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The following article appeared June 19, 2010 in the

 DANGER, WILL ROBINSON! No, no danger, but Boca's Rick Newman may have the largest collection of robot toys in the world.

By Staci Sturrock
Palm Beach Post Staff Writer

Posted
June 19, 2010

   B — It's a peaceful suburban morning in Boca Raton's historic Old Floresta neighborhood as robot collector Rick Newman casually reaches for his cellphone.

   But his hand passes too close to some toy robots wired to motion sensors, and suddenly, the family room crackles with a catchphrase familiar to Baby Boomers everywhere: "Danger, Will Robinson!"

   "Yeah, yeah, yeah, hush," the 54-year-old Newman says absent-mindedly, as if the toy were a relative who habitually badgers him.

   This robot, and the other robots in Newman's collection - more than 1,000 and counting - are very much a part of the Newman family, along with wife Jeanne, dog Toby, cats Missy, Boris and Natasha, the life-size Halloween ghoul by the front door, the astronaut mannequins in the living room, the Gort, Cylon, Wall-E and talking Elvis head in the garage …

   "You walk in his house and you think, 'Oh, my gosh,'" says Jim Rollings, former director of West Palm Beach's South Florida Science Museum. "His house is, of course, a museum, but the thing is, a great deal of his collection is scattered about many different places."

  Newman, who owns a video-, data- and DVD-duplication company, has loaned items from his various collections (robots, space artifacts, electric cars) to schools, libraries, science expos and museums around the world, including the South Florida Science Museum.

   A science prodigy who skipped college but almost immediately began making a mint with his own penny arcade in the Catskills, Newman never charges a fee for the loan of his items, nor does he bill the schools and Scout camps where he installs science and learning centers.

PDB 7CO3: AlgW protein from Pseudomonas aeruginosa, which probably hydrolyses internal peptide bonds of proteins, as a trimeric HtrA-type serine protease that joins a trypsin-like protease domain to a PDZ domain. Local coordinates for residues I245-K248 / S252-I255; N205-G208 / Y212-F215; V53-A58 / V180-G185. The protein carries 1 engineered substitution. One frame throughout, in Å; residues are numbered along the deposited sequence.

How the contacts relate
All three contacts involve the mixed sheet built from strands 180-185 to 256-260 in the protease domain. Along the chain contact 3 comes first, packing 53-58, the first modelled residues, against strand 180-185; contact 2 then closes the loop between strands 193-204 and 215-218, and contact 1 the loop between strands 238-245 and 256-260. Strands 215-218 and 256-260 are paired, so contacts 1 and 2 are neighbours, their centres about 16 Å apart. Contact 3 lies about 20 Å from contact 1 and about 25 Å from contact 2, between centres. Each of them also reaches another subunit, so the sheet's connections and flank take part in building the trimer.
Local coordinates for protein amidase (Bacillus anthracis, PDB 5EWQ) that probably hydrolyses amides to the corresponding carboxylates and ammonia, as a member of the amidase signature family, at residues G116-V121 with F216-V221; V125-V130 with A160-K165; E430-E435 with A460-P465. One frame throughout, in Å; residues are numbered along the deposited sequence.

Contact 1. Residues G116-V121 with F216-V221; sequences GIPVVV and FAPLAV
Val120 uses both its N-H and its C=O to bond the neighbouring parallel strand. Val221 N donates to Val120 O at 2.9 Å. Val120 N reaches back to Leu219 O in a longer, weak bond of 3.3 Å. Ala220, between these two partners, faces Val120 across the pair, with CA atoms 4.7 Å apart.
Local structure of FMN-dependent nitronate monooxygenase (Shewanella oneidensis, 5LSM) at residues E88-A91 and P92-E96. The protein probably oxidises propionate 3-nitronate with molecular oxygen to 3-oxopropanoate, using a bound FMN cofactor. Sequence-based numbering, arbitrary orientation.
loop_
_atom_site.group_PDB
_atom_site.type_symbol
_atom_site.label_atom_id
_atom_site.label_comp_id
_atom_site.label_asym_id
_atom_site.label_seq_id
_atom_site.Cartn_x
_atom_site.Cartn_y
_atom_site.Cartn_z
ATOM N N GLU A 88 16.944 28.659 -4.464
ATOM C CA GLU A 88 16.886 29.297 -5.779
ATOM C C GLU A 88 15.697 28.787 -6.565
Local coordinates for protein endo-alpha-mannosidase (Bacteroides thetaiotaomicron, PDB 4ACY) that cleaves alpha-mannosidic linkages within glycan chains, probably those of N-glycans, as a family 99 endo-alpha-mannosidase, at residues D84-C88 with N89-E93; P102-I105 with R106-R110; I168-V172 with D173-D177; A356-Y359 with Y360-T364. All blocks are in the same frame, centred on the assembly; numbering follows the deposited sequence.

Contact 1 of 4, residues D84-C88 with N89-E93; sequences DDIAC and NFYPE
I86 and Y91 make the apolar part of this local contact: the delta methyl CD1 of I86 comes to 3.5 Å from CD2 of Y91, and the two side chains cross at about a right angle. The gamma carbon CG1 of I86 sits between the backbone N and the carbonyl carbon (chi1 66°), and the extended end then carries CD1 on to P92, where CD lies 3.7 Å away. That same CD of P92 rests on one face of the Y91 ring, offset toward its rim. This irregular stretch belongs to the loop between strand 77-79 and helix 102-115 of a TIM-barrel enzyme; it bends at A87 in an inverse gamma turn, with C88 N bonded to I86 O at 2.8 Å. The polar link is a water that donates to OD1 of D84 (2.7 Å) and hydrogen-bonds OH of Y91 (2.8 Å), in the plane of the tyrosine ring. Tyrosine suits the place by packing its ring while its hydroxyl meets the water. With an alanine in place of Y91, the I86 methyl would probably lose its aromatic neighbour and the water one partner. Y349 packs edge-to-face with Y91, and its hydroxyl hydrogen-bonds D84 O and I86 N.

"Rick seems eccentric and maybe a little over the top at first," says Rollings, "but then you learn that he is driven by just an extremely sincere dedication to educating and informing others about things that he himself is so excited to know and learn about.

   "He's like a kid who is enormously thrilled by all this stuff, and he just has to share it with others."

   Newman's fascination with robots, in particular, stems from Lost in Space, the mid-1960s TV series about the Robinson family and their attempts to reach Alpha Centauri.

   "Everybody in those days was in love with the robot," he says. "Who wouldn't want to be Will Robinson and go on space adventures with a robot friend?"

A stroke of genius

   New Yorker Newman grew up in Flushing, Queens. His father sold furniture and his mother was head of psychology at a mental hospital.

   "I was an only kid, and I hated being an only kid," says Newman.

   The family lived in a two-bedroom apartment "and I had my little 10-by-12 foot area to do my thing. That was it."

   That was enough. In the second grade, Newman built a binary computer and won his school's science fair.

   More than a decade of science fair victories would follow, and as a high school sophomore, he clinched top honors at New York's statewide science fair.

   The victory earned him a short-lived gig as junior co-host of a Boston, Mass., TV science show. But the born tinkerer was drawn to the light boards, sound systems and fog machines behind the scenes.

   "My whole life I've gotten to play with these really cool things," he says. "What could be bad?"

   Newman eventually became stage manager at a Catskills resort, where he produced more than 5,000 live shows with the likes of Milton Berle, Jerry Lewis, Red Buttons and his favorite, The Brady Bunch's Florence Henderson - "I've done several shows with her, and each time she was a doll."

   Newman says he created a microphone system to amplify Gregory Hines' taps when the dancer was performing on Broadway, and worked backstage at the Woodstock reunion concert.

   "Things just fall in my lap," he says. "My wife calls me Ricky Gump because I just end up in the right place at the right time."